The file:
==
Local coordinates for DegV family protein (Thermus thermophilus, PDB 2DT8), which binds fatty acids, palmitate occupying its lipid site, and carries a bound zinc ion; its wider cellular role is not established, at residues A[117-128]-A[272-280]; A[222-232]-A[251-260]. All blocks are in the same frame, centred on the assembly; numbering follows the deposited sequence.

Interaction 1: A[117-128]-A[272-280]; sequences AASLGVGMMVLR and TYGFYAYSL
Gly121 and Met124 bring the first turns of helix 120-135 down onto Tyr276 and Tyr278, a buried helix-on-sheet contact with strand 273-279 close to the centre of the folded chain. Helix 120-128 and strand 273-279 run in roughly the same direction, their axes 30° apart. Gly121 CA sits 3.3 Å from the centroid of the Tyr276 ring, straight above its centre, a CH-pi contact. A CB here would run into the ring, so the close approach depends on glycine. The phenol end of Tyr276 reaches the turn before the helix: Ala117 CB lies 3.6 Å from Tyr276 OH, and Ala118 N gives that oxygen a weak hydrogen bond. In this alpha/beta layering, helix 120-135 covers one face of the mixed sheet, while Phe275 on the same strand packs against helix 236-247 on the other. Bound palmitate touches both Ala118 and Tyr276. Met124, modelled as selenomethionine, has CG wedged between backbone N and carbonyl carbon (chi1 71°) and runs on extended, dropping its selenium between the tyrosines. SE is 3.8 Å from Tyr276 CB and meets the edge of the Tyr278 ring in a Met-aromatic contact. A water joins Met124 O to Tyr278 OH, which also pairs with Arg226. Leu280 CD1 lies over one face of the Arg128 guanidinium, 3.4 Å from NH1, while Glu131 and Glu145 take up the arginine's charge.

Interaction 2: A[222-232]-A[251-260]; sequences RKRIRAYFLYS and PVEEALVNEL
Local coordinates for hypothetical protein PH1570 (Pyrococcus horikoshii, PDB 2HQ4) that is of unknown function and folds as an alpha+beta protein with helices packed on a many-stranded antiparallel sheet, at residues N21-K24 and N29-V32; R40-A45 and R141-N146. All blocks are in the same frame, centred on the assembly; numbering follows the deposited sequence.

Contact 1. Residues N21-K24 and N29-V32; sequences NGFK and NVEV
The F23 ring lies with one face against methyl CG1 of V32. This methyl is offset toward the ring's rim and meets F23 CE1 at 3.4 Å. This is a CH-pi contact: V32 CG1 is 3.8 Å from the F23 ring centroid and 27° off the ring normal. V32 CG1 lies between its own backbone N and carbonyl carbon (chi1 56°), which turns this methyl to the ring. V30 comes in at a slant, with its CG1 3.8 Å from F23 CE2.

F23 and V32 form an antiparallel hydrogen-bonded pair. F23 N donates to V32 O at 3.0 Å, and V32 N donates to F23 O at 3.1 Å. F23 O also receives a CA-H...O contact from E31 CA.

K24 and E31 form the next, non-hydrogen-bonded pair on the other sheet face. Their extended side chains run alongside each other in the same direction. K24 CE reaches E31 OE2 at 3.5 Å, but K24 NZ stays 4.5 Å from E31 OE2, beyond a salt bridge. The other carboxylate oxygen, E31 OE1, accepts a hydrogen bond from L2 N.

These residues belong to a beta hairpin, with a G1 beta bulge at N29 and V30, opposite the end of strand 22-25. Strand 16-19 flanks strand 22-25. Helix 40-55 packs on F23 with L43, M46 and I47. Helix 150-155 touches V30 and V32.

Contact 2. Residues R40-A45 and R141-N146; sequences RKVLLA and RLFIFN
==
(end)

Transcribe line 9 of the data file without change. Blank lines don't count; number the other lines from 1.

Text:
K24 and E31 form the next, non-hydrogen-bonded pair on the other sheet face. Their extended side chains run alongside each other in the same direction. K24 CE reaches E31 OE2 at 3.5 Å, but K24 NZ stays 4.5 Å from E31 OE2, beyond a salt bridge. The other carboxylate oxygen, E31 OE1, accepts a hydrogen bond from L2 N.